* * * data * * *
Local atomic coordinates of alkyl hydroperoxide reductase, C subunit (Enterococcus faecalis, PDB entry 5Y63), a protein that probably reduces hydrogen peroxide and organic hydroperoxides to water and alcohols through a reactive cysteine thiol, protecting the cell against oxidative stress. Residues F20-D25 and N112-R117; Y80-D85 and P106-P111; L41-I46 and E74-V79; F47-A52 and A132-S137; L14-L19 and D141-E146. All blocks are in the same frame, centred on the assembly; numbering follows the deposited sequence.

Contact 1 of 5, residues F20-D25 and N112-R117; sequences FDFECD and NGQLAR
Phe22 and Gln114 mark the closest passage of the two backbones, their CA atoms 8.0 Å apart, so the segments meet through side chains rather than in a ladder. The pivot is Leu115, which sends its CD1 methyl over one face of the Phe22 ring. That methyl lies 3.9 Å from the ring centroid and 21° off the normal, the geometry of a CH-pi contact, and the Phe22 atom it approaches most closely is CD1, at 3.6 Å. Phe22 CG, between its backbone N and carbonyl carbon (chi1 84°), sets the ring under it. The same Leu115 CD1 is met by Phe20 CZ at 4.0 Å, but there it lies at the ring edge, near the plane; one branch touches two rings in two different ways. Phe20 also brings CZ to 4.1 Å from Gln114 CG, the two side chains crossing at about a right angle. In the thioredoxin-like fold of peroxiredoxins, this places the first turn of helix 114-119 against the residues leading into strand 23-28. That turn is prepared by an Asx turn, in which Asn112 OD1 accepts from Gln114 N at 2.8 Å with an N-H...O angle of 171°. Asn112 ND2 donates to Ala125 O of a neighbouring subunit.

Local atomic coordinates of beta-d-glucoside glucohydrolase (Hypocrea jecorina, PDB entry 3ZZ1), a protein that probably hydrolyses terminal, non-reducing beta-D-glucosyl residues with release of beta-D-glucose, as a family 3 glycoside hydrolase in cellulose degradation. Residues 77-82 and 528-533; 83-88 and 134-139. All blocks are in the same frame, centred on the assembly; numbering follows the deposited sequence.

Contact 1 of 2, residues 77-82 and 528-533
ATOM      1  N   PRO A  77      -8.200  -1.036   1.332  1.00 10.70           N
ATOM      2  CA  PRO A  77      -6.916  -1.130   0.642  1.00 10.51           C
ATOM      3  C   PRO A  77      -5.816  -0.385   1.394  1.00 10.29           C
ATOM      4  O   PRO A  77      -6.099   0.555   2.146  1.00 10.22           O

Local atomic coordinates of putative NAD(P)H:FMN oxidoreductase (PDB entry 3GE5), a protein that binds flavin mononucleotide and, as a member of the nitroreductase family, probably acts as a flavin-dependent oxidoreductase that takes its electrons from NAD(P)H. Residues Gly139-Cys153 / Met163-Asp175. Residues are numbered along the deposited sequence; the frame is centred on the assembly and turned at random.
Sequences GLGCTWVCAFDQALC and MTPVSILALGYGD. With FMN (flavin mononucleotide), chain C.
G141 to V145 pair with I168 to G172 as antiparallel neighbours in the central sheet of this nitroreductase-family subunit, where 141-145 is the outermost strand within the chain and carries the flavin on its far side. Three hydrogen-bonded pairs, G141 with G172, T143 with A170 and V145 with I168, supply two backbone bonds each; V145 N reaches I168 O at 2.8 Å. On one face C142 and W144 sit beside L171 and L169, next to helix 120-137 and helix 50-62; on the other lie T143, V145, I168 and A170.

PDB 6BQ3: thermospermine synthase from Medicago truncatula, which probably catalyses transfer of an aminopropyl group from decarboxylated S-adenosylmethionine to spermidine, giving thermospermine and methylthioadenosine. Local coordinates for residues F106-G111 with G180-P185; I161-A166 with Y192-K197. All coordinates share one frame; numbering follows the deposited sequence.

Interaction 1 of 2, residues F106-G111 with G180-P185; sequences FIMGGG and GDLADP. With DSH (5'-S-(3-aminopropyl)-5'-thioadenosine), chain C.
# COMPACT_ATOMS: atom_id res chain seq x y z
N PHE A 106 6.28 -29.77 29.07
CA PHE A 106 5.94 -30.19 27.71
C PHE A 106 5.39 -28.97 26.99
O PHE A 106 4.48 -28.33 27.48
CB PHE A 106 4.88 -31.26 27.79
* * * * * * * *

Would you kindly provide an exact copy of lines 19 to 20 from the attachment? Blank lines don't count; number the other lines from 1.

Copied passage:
O PHE A 106 4.48 -28.33 27.48
CB PHE A 106 4.88 -31.26 27.79